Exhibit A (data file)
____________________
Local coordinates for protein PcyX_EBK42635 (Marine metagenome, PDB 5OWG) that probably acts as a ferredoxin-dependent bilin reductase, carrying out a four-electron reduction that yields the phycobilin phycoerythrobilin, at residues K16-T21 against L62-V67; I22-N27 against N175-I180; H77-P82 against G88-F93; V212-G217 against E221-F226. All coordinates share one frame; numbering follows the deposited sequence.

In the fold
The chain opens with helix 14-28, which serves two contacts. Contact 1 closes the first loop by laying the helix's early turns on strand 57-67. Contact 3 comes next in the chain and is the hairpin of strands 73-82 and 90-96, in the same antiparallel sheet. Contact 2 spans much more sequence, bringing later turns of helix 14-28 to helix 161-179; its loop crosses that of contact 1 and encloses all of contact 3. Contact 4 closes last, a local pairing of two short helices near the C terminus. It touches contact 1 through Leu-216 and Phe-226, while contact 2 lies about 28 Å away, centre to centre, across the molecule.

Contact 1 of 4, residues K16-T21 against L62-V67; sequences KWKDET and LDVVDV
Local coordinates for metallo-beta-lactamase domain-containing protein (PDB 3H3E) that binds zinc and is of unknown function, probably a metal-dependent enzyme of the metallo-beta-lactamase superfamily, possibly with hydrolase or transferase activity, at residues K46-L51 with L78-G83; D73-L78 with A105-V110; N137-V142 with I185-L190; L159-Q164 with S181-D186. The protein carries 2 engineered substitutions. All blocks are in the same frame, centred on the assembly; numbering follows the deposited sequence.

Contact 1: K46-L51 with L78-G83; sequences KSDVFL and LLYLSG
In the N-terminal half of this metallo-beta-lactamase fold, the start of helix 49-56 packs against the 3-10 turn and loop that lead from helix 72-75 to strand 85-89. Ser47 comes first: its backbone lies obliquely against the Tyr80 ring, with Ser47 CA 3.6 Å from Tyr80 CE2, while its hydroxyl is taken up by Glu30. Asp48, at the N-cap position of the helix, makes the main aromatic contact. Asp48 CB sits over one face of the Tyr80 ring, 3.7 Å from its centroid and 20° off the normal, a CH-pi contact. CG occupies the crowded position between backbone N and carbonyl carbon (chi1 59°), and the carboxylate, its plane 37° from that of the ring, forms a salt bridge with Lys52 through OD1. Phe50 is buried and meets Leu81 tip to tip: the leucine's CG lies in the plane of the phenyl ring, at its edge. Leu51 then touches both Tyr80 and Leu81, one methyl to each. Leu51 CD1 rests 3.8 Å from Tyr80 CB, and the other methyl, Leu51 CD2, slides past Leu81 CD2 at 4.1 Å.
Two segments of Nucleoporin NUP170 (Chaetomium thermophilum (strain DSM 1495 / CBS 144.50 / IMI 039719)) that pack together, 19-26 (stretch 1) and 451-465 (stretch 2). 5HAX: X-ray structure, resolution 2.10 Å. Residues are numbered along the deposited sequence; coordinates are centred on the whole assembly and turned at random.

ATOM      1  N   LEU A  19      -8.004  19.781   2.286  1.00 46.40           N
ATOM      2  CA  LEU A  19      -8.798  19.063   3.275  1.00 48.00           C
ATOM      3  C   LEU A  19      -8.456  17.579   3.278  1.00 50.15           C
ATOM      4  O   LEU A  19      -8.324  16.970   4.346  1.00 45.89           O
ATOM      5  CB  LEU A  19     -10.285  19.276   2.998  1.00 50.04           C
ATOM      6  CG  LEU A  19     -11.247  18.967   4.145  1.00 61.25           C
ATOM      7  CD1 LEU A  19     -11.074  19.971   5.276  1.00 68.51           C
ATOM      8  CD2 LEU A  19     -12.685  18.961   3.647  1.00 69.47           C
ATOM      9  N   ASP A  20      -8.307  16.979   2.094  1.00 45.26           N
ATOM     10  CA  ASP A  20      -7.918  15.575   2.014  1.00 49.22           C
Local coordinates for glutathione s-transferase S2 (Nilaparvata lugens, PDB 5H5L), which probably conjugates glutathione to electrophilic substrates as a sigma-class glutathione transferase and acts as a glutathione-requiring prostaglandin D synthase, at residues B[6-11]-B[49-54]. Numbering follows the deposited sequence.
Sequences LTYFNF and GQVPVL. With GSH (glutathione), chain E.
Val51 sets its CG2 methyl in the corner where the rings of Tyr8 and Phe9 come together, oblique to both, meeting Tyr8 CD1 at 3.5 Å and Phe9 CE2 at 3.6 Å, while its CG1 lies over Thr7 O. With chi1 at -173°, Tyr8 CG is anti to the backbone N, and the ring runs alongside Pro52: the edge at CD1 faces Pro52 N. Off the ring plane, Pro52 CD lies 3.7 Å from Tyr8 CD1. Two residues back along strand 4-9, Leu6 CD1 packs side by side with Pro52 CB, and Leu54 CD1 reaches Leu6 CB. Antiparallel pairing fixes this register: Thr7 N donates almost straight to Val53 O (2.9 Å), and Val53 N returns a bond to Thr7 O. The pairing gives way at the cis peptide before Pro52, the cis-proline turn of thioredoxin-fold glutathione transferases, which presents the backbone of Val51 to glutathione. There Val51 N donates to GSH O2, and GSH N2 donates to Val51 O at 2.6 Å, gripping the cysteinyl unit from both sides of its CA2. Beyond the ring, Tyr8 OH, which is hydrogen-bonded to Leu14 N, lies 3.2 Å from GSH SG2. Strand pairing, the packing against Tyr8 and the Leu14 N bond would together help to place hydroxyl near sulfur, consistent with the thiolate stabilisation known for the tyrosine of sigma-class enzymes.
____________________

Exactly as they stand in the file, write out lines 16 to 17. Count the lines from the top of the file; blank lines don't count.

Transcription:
ATOM      8  CD2 LEU A  19     -12.685  18.961   3.647  1.00 69.47           C
ATOM      9  N   ASP A  20      -8.307  16.979   2.094  1.00 45.26           N